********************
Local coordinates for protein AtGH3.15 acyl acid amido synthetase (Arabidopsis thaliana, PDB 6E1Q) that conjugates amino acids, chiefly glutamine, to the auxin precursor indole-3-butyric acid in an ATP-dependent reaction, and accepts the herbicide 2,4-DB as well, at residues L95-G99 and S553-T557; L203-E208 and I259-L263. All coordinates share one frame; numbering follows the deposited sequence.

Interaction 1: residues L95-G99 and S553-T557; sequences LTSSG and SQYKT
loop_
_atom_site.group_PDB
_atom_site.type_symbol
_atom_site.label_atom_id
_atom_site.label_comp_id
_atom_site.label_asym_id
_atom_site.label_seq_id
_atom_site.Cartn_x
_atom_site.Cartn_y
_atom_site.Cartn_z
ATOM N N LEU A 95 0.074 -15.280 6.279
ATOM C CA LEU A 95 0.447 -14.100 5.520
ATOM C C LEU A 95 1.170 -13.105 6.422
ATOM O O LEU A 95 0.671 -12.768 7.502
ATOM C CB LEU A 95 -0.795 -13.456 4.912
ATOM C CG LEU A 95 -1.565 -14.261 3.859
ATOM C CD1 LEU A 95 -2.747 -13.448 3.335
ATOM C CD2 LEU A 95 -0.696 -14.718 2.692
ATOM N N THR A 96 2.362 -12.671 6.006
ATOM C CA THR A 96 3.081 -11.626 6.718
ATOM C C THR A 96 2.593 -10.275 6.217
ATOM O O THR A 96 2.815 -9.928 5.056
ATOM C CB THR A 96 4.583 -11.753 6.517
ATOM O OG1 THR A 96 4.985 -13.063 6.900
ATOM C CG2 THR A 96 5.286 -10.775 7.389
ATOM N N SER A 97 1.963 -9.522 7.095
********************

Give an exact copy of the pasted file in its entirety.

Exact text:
Local coordinates for protein AtGH3.15 acyl acid amido synthetase (Arabidopsis thaliana, PDB 6E1Q) that conjugates amino acids, chiefly glutamine, to the auxin precursor indole-3-butyric acid in an ATP-dependent reaction, and accepts the herbicide 2,4-DB as well, at residues L95-G99 and S553-T557; L203-E208 and I259-L263. All coordinates share one frame; numbering follows the deposited sequence.

Interaction 1: residues L95-G99 and S553-T557; sequences LTSSG and SQYKT
loop_
_atom_site.group_PDB
_atom_site.type_symbol
_atom_site.label_atom_id
_atom_site.label_comp_id
_atom_site.label_asym_id
_atom_site.label_seq_id
_atom_site.Cartn_x
_atom_site.Cartn_y
_atom_site.Cartn_z
ATOM N N LEU A 95 0.074 -15.280 6.279
ATOM C CA LEU A 95 0.447 -14.100 5.520
ATOM C C LEU A 95 1.170 -13.105 6.422
ATOM O O LEU A 95 0.671 -12.768 7.502
ATOM C CB LEU A 95 -0.795 -13.456 4.912
ATOM C CG LEU A 95 -1.565 -14.261 3.859
ATOM C CD1 LEU A 95 -2.747 -13.448 3.335
ATOM C CD2 LEU A 95 -0.696 -14.718 2.692
ATOM N N THR A 96 2.362 -12.671 6.006
ATOM C CA THR A 96 3.081 -11.626 6.718
ATOM C C THR A 96 2.593 -10.275 6.217
ATOM O O THR A 96 2.815 -9.928 5.056
ATOM C CB THR A 96 4.583 -11.753 6.517
ATOM O OG1 THR A 96 4.985 -13.063 6.900
ATOM C CG2 THR A 96 5.286 -10.775 7.389
ATOM N N SER A 97 1.963 -9.522 7.095